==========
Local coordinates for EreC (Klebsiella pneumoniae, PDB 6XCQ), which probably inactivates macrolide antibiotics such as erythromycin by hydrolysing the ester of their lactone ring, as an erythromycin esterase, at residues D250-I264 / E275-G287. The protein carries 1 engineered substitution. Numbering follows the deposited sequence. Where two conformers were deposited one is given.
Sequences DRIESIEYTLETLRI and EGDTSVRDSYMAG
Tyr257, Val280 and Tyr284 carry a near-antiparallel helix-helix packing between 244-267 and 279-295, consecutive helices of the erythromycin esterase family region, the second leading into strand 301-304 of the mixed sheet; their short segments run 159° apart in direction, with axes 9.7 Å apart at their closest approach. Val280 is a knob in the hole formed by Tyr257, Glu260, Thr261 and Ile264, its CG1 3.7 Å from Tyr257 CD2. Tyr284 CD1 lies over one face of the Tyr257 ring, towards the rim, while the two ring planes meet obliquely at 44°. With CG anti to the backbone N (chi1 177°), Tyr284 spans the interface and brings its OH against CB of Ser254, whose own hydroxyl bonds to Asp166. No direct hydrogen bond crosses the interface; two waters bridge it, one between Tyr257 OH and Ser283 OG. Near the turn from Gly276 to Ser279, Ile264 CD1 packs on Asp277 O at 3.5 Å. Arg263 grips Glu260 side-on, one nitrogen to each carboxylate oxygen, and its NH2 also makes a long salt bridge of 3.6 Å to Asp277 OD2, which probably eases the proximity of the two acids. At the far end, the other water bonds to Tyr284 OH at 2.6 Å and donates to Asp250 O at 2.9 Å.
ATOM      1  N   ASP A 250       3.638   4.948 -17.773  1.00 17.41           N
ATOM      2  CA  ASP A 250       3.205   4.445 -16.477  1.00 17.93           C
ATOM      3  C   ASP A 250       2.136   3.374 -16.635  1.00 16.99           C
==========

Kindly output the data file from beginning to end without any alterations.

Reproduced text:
Local coordinates for EreC (Klebsiella pneumoniae, PDB 6XCQ), which probably inactivates macrolide antibiotics such as erythromycin by hydrolysing the ester of their lactone ring, as an erythromycin esterase, at residues D250-I264 / E275-G287. The protein carries 1 engineered substitution. Numbering follows the deposited sequence. Where two conformers were deposited one is given.
Sequences DRIESIEYTLETLRI and EGDTSVRDSYMAG
Tyr257, Val280 and Tyr284 carry a near-antiparallel helix-helix packing between 244-267 and 279-295, consecutive helices of the erythromycin esterase family region, the second leading into strand 301-304 of the mixed sheet; their short segments run 159° apart in direction, with axes 9.7 Å apart at their closest approach. Val280 is a knob in the hole formed by Tyr257, Glu260, Thr261 and Ile264, its CG1 3.7 Å from Tyr257 CD2. Tyr284 CD1 lies over one face of the Tyr257 ring, towards the rim, while the two ring planes meet obliquely at 44°. With CG anti to the backbone N (chi1 177°), Tyr284 spans the interface and brings its OH against CB of Ser254, whose own hydroxyl bonds to Asp166. No direct hydrogen bond crosses the interface; two waters bridge it, one between Tyr257 OH and Ser283 OG. Near the turn from Gly276 to Ser279, Ile264 CD1 packs on Asp277 O at 3.5 Å. Arg263 grips Glu260 side-on, one nitrogen to each carboxylate oxygen, and its NH2 also makes a long salt bridge of 3.6 Å to Asp277 OD2, which probably eases the proximity of the two acids. At the far end, the other water bonds to Tyr284 OH at 2.6 Å and donates to Asp250 O at 2.9 Å.
ATOM      1  N   ASP A 250       3.638   4.948 -17.773  1.00 17.41           N
ATOM      2  CA  ASP A 250       3.205   4.445 -16.477  1.00 17.93           C
ATOM      3  C   ASP A 250       2.136   3.374 -16.635  1.00 16.99           C